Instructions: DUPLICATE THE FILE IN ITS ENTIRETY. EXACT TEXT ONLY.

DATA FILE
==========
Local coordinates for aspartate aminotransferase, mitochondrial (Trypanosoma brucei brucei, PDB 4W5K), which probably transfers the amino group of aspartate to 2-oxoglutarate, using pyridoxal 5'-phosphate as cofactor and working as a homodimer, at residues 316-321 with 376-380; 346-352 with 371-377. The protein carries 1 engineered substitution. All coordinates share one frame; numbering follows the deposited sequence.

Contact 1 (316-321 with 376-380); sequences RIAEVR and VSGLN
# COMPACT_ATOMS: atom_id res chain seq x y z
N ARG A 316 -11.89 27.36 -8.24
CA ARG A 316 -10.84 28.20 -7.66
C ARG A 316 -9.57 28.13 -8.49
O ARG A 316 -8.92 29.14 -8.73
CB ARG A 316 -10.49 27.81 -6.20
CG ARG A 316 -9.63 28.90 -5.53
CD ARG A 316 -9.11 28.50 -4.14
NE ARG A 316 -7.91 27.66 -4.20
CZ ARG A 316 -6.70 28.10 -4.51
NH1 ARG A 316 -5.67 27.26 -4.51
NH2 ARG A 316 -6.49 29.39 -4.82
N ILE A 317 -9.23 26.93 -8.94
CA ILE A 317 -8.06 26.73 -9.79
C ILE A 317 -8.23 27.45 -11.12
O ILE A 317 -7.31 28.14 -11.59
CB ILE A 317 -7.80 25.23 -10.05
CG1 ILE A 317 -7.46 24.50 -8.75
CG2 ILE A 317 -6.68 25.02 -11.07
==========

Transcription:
Local coordinates for aspartate aminotransferase, mitochondrial (Trypanosoma brucei brucei, PDB 4W5K), which probably transfers the amino group of aspartate to 2-oxoglutarate, using pyridoxal 5'-phosphate as cofactor and working as a homodimer, at residues 316-321 with 376-380; 346-352 with 371-377. The protein carries 1 engineered substitution. All coordinates share one frame; numbering follows the deposited sequence.

Contact 1 (316-321 with 376-380); sequences RIAEVR and VSGLN
# COMPACT_ATOMS: atom_id res chain seq x y z
N ARG A 316 -11.89 27.36 -8.24
CA ARG A 316 -10.84 28.20 -7.66
C ARG A 316 -9.57 28.13 -8.49
O ARG A 316 -8.92 29.14 -8.73
CB ARG A 316 -10.49 27.81 -6.20
CG ARG A 316 -9.63 28.90 -5.53
CD ARG A 316 -9.11 28.50 -4.14
NE ARG A 316 -7.91 27.66 -4.20
CZ ARG A 316 -6.70 28.10 -4.51
NH1 ARG A 316 -5.67 27.26 -4.51
NH2 ARG A 316 -6.49 29.39 -4.82
N ILE A 317 -9.23 26.93 -8.94
CA ILE A 317 -8.06 26.73 -9.79
C ILE A 317 -8.23 27.45 -11.12
O ILE A 317 -7.31 28.14 -11.59
CB ILE A 317 -7.80 25.23 -10.05
CG1 ILE A 317 -7.46 24.50 -8.75
CG2 ILE A 317 -6.68 25.02 -11.07